First Person/Chalmers: Problem: with the perspective of the first person, a number of contradictory theories are possible: e.g. Solipsism, panpsychism, etc.
If we could only figure out which theory of consciousness is better than its competitors, we would have already gained a lot.
1. D. M. Armstrong, A Materialist Theory of the Mind, London 1968
2. D. Dennett, Consciousness Explained, Boston, 1991
3. D. Lewis, An argument for the identity theory, Journal of Philosophy 63, 1966: pp.17-25
4. G. Ryle, The Concept of Mind, Oondon 1949
5. F. Dretske, Naturalizing the Mind, Cambridge 1995
6. G. Rey, A reason for doubting the existence of consciousness. In. R. Davidson, S. Schwartz and D Shapiro (Eds) Consciousness and Self-Regulation. Vol 3 New York 1982
7. D. M. Rosenthal, A theory of consciousness. In: N. Block, O. Flanagan and G. Güzeldere (Eds) The Natur of Consciousness, Cambridge 1996
8. J. C. Smart, Sensations and brain processes. Philosophical Review 68, 1959: pp.141-56
9. S. L. White, Curse of the qualia. Synthese 68, 1986: pp. 333-68
10. K. V. Wilkes, Is consciousness important? British Journal for the Philosophy of Science 35, 1984: pp. 223-43
11. J. Levine, Materialism and qualia. The explanatory gap. PhPacific Philosophical Quarterly 64, 1983: pp.354-61
12. J. Levine, On leaving out what it's like. In: M. Davies and G. Humphreys (Eds) Consciousness: Psychological and Philosophical Essays, Oxford 1993.
13. B. Loar, Phenomenal states. Philosophical Perspectives 4, 1990: pp. 81-108
14. A. Byrne, The emergent mind, Ph.D. diss. Princeton University, 1993
15. O. Flanagan, Consciousness reconsidered. Cambridge 1992
16. C. S. Hill, Sensations: A Defense of Type Materialism. Cambridge 1991
17. T. Horgan, Jackson on physical information and qualia. Philosophical Quarterly 34, 1984: pp. 147-83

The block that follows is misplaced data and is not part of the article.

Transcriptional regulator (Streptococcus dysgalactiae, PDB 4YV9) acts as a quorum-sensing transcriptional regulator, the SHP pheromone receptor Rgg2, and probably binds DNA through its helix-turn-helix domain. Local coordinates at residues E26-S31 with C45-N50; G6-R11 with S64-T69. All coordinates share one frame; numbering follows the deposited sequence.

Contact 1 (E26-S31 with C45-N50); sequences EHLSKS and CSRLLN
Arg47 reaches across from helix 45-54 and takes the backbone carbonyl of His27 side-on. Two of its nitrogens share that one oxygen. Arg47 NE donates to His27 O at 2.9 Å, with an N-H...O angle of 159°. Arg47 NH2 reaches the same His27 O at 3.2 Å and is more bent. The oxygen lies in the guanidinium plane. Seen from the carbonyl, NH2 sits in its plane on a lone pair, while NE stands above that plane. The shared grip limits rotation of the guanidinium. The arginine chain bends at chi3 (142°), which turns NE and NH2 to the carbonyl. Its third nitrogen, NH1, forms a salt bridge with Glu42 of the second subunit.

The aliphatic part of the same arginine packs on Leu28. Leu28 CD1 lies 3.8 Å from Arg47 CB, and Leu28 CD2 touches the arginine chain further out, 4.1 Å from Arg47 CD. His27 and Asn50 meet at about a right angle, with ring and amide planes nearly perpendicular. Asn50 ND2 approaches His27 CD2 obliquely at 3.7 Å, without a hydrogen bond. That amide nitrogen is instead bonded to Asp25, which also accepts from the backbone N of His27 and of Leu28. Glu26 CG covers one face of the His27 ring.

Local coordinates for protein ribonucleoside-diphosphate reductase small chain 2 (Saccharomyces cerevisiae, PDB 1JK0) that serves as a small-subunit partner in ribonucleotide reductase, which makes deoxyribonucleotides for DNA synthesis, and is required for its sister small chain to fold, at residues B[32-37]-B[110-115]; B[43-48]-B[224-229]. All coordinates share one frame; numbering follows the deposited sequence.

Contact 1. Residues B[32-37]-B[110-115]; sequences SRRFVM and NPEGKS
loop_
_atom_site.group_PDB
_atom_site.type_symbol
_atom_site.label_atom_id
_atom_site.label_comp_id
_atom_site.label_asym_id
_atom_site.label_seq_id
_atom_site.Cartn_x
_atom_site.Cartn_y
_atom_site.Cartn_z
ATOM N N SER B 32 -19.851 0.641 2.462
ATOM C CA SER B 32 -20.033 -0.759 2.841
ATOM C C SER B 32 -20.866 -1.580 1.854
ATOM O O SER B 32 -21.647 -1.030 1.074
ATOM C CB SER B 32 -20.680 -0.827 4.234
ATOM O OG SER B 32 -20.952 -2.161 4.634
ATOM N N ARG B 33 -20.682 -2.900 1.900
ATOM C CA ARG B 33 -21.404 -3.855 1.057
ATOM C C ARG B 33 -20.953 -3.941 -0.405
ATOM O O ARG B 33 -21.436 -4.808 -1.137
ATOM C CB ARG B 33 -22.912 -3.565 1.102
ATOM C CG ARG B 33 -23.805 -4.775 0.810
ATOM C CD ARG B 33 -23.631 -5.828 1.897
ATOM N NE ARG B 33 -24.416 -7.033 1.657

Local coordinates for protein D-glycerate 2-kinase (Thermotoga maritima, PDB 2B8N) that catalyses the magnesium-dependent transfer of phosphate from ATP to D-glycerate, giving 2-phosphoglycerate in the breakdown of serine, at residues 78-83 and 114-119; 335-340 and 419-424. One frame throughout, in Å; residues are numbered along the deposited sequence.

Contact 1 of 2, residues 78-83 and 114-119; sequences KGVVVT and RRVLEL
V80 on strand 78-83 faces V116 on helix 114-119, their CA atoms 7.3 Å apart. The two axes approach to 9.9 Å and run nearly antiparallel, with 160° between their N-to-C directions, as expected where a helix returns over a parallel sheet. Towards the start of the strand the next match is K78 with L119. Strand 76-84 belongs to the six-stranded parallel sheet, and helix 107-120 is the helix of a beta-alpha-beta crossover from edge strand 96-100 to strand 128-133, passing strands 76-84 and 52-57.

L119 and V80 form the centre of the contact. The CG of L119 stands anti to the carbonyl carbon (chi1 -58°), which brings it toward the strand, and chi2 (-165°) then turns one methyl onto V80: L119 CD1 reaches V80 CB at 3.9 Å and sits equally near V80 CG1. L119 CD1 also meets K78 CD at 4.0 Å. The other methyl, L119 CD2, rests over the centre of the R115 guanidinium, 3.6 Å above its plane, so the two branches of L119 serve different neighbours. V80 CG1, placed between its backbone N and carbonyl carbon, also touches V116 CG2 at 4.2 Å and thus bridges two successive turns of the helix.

18. W. G. Lycan, A limited defense of phenomenal information. In: T. Metzingwr (ed), Conscious Experience, Paderborn 1995.
19. D. Papineau, Philosophical Naturalism, Oxford 1993
20. M. Tye, Ten Problems of Consciousness, Cambridge 1995
21. R. van Gulick, Nonreductive materialism and the nature of intertheoretical constraint. IN: A. Beckermann, H. Flohr and J. Kim (Eds) Emergence or Reduction? Prospects for Nonreductive Physicalism, Berlin 1992
22. K. K. Campbell, Body and Mind, New York 1970
23. T. Hoderich, Psychological law-like connections and their problems. Inquiry 24, 1981: pp. 277-303
24. F. Jackson, Epiphenomenal qualia, Philosophical Quarterly 32, 1993: pp. 127-36
25. H, Robinson, Matter and Sense, Cambridge 1982
26. W. S. Robinson, Brains and People: An Essay on Mentality and Its Causal Conditions, Philadelphia 1988
27. T. L. S. Sprigge, Final causes. Proceedings of the Aristotelian Society 45, 1971: pp. 149-70_____________Explanation of symbols: Roman numerals indicate the source, arabic numerals indicate the page number. The corresponding books are indicated on the right hand side. ((s)…): Comment by the sender of the contribution. The note [Author1]Vs[Author2] or [Author]Vs[term] is an addition from the Dictionary of Arguments. If a German edition is specified, the page numbers refer to this edition.
The Conscious Mind Oxford New York 1996
Constructing the World Oxford 2014